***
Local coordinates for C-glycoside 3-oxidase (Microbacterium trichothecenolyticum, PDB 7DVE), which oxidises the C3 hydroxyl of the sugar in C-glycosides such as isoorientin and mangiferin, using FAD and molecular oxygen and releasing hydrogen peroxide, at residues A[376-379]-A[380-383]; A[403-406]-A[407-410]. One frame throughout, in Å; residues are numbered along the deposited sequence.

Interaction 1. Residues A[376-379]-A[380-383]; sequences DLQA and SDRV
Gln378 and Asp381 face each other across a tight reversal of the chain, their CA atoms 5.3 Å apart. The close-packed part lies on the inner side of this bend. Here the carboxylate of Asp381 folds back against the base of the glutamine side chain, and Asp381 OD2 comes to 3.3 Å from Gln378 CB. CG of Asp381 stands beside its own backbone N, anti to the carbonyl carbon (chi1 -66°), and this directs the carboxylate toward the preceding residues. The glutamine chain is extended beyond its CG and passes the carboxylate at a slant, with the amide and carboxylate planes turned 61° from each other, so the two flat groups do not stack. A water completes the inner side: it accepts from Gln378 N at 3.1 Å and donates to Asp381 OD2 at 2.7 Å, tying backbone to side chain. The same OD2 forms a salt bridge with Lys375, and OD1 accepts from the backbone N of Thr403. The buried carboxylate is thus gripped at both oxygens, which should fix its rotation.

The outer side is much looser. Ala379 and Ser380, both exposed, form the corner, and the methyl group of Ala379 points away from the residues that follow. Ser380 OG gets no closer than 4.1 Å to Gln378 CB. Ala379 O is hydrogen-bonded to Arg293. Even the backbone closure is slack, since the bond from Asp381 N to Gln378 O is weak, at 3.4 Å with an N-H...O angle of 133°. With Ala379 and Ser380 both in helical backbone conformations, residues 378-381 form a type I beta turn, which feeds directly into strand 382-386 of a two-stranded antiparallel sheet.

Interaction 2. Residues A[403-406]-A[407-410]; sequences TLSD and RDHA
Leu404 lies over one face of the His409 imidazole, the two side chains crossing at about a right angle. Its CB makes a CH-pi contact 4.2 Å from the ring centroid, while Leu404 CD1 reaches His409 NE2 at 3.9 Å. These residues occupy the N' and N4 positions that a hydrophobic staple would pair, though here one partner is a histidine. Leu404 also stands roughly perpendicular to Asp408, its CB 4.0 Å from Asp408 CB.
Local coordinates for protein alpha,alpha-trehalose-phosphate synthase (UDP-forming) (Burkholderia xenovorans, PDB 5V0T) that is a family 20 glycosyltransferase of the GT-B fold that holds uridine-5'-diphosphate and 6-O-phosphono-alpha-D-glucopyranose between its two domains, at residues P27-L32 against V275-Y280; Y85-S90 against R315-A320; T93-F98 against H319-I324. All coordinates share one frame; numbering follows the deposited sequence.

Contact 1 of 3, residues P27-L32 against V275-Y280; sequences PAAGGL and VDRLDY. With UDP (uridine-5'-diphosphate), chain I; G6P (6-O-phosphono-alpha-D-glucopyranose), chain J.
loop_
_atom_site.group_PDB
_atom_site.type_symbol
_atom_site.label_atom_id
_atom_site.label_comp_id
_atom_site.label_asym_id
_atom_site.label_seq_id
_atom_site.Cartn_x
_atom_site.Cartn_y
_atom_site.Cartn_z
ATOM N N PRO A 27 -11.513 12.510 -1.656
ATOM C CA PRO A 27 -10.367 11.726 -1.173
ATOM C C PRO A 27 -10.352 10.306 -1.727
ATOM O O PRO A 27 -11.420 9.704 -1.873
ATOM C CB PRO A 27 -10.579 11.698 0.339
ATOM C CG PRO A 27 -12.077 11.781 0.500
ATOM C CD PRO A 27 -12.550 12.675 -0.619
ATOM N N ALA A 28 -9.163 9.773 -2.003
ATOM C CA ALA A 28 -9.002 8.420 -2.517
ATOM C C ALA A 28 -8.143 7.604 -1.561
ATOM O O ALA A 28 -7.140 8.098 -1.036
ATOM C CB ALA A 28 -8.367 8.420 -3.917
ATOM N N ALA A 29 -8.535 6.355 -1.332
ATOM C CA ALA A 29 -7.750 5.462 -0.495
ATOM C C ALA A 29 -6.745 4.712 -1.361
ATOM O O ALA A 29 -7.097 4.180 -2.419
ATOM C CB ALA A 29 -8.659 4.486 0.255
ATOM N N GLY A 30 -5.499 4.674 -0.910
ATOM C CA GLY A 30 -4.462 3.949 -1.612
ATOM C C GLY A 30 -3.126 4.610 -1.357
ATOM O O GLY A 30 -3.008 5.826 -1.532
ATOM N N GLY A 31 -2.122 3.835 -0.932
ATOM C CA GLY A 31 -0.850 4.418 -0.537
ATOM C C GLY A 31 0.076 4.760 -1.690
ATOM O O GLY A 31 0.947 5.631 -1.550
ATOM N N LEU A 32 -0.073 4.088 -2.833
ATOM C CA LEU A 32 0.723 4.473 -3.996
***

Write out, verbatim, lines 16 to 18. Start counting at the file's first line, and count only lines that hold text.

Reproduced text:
_atom_site.Cartn_x
_atom_site.Cartn_y
_atom_site.Cartn_z